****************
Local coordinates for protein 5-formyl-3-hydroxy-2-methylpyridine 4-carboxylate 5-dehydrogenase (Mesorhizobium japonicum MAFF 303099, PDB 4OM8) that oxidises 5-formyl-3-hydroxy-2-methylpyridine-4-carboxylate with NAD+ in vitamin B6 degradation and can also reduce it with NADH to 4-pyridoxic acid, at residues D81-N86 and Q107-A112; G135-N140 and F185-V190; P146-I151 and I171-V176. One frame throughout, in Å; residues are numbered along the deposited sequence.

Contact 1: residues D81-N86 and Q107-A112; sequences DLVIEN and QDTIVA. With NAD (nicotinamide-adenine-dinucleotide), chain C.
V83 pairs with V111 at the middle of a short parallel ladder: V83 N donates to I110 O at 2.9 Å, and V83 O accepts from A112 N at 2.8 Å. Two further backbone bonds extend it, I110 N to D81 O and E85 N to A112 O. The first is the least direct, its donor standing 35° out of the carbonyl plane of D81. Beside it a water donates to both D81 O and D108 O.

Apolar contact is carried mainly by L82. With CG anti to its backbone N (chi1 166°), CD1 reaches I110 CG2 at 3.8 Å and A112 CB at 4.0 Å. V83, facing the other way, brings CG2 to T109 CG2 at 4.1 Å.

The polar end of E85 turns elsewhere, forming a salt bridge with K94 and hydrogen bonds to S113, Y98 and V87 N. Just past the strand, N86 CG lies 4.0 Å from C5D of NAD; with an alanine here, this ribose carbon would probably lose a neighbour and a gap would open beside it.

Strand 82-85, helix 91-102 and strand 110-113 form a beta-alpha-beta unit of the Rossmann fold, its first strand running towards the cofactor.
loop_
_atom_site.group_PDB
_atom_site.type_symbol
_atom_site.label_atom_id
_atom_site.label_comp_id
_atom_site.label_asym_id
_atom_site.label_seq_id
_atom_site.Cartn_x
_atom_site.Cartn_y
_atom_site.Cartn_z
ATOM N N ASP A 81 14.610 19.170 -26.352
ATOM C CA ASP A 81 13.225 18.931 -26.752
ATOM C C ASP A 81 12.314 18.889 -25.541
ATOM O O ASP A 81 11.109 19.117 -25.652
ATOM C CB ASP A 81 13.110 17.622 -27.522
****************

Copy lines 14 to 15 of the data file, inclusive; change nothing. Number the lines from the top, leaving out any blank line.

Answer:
_atom_site.Cartn_x
_atom_site.Cartn_y